In this article, we’re going to walk you through the differences of medical and financial powers of attorney.
What Is a Power of Attorney?
The legal document known as “power of attorney” gives another person the power to act on your behalf. For example, in the unfortunate event that you become mentally incapacitated, you will need to have a medical power of attorney to make decisions for your medical care and financial power of attorney to make decisions for your finances. This is known as a “durable” power of attorney.
The Difference between “Ordinary” or “Non-Durable” and “Durable” Power of Attorneys
You may also have heard of “ordinary” or “nondurable” powers of attorney. “Ordinary” or “nondurable” powers of attorney are also legal documents that give another person the ability to act on your behalf but automatically ends if the person becomes mentally incapacitated (loses mental capacity).
Durable power of attorney is very important because if gives a loved one or trusted person of your choice the ability to make decisions & take care of important matters for you (if you are no longer able to do so). Some of these matters include, managing your money or investment portfolio, paying your bills, making decisions on your medical care and so on.
Medical Power of Attorney
As stated above, the medical power of attorney is a legal document, more of a health care directive, which outlines your preferred methods of healthcare if you cannot speak for yourself. In the document, you will appoint a loved one or trusted person to oversee and follow your wishes for medical care on your behalf. Common names for this individual may be “agent”, “health care proxy” or similar.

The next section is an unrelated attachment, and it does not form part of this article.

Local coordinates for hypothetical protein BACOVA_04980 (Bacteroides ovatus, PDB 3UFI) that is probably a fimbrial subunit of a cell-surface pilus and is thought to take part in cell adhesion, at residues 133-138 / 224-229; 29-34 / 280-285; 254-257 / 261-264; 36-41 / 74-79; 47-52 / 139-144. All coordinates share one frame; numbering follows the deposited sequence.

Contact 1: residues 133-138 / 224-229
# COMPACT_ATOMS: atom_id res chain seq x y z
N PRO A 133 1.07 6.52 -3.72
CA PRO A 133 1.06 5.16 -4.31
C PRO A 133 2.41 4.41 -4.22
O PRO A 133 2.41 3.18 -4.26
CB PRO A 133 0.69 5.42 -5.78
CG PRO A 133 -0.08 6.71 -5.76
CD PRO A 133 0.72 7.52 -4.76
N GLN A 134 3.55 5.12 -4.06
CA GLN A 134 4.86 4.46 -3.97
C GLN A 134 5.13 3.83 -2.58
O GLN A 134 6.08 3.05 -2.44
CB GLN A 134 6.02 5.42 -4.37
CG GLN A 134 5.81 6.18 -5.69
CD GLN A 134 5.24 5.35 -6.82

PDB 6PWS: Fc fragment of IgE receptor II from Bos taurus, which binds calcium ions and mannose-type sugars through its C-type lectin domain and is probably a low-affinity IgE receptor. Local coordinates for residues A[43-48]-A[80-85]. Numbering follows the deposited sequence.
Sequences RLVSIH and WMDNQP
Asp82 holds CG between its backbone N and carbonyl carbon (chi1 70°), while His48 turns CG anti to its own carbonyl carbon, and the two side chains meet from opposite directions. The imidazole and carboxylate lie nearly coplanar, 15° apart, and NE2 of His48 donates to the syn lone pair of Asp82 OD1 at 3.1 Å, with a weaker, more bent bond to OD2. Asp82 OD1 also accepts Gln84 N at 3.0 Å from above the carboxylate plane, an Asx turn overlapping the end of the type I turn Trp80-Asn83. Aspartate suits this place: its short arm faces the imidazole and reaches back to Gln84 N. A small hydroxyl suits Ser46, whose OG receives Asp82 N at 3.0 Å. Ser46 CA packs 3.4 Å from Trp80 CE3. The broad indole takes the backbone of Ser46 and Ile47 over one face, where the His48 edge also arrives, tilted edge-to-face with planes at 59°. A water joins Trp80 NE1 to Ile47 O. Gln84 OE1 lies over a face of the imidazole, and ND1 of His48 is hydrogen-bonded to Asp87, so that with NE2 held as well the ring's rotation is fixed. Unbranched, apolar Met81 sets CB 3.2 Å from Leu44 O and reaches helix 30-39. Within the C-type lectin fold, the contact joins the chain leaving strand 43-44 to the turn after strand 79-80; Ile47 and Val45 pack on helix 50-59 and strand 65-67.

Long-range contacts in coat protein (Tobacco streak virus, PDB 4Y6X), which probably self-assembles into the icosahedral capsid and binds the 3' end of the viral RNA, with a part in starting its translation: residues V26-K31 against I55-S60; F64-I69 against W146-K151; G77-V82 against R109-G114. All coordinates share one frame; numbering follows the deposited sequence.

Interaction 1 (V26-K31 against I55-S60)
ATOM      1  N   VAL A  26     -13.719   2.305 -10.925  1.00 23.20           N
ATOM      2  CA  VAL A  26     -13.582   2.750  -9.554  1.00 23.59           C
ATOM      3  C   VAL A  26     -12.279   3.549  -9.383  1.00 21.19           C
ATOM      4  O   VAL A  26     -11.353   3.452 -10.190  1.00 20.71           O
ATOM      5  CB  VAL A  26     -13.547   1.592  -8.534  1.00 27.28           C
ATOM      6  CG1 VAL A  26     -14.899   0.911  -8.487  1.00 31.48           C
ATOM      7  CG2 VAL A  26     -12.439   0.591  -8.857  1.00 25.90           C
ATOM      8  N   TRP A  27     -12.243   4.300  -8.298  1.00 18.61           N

It’s important to know that this individual is required by law to follow your health care directive to the extent that he or she knows (what you provide in the legal medical power of attorney document). In addition, a living will can assist the agent with further instructions on your medical care direction.
Financial Power of Attorney
As stated above, the financial power of attorney is a legal document that gives a loved one or trusted person “agent” the power to handle your finances on your behalf if mentally incapacitated. There are some simple financial powers of attorney that give an individual the ability to sell property, etc. but the most comprehensive is “durable power of attorney for finances.” This gives the “agent” total authority over your finances. The trusted person can also be called an “attorney-in-fact” but they do not have to be an attorney, that’s just the title.
Why We Recommend Separate Documents for Medical Care and Finances
Technically you can cover both medical care and finances in one document but you may wish to separate them.
You may not want your financial broker or institution to have access to all your personal health information (medical issues, personal feelings, etc.). Same with medical, you may not want your health care or medical clinic to know or have all your financial information.
There may also be situations where it makes sense to have one individual in charge of your medical care and a separate person in charge of your finances. For example, if you have a family member with medical training but little business acumen, and another family member with a financial background, separating your medical and financial power of attorney can make sure the most qualified people are making the best decisions for you.
Preparing these documents is very important because in the unfortunate case where you become mentally incapacitated, a loved one or trusted person can act quickly in making sure you’re medical care and finances are taken care of. If you do not have a durable power of attorney, your loved ones or trusted person may have to get court approval to make decisions and take care of your medical care and finances care on your behalf.
Shein Phanse Adkins can assist you with preparing medical & financial power of attorney documents.